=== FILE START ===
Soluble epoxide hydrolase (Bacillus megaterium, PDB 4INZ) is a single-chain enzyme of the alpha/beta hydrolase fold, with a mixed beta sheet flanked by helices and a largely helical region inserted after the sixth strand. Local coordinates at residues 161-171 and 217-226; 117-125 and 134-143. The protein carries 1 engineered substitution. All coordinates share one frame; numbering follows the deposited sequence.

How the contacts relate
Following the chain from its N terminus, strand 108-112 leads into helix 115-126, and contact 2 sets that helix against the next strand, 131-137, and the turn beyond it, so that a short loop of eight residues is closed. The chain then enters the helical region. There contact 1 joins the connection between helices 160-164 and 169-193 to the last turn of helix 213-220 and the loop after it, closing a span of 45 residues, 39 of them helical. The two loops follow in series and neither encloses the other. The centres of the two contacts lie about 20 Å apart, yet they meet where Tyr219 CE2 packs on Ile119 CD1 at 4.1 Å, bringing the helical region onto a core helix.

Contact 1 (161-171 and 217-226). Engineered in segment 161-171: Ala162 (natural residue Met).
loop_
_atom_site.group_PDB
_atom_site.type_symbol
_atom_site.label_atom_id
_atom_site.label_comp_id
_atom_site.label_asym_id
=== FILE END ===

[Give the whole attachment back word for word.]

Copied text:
Soluble epoxide hydrolase (Bacillus megaterium, PDB 4INZ) is a single-chain enzyme of the alpha/beta hydrolase fold, with a mixed beta sheet flanked by helices and a largely helical region inserted after the sixth strand. Local coordinates at residues 161-171 and 217-226; 117-125 and 134-143. The protein carries 1 engineered substitution. All coordinates share one frame; numbering follows the deposited sequence.

How the contacts relate
Following the chain from its N terminus, strand 108-112 leads into helix 115-126, and contact 2 sets that helix against the next strand, 131-137, and the turn beyond it, so that a short loop of eight residues is closed. The chain then enters the helical region. There contact 1 joins the connection between helices 160-164 and 169-193 to the last turn of helix 213-220 and the loop after it, closing a span of 45 residues, 39 of them helical. The two loops follow in series and neither encloses the other. The centres of the two contacts lie about 20 Å apart, yet they meet where Tyr219 CE2 packs on Ile119 CD1 at 4.1 Å, bringing the helical region onto a core helix.

Contact 1 (161-171 and 217-226). Engineered in segment 161-171: Ala162 (natural residue Met).
loop_
_atom_site.group_PDB
_atom_site.type_symbol
_atom_site.label_atom_id
_atom_site.label_comp_id
_atom_site.label_asym_id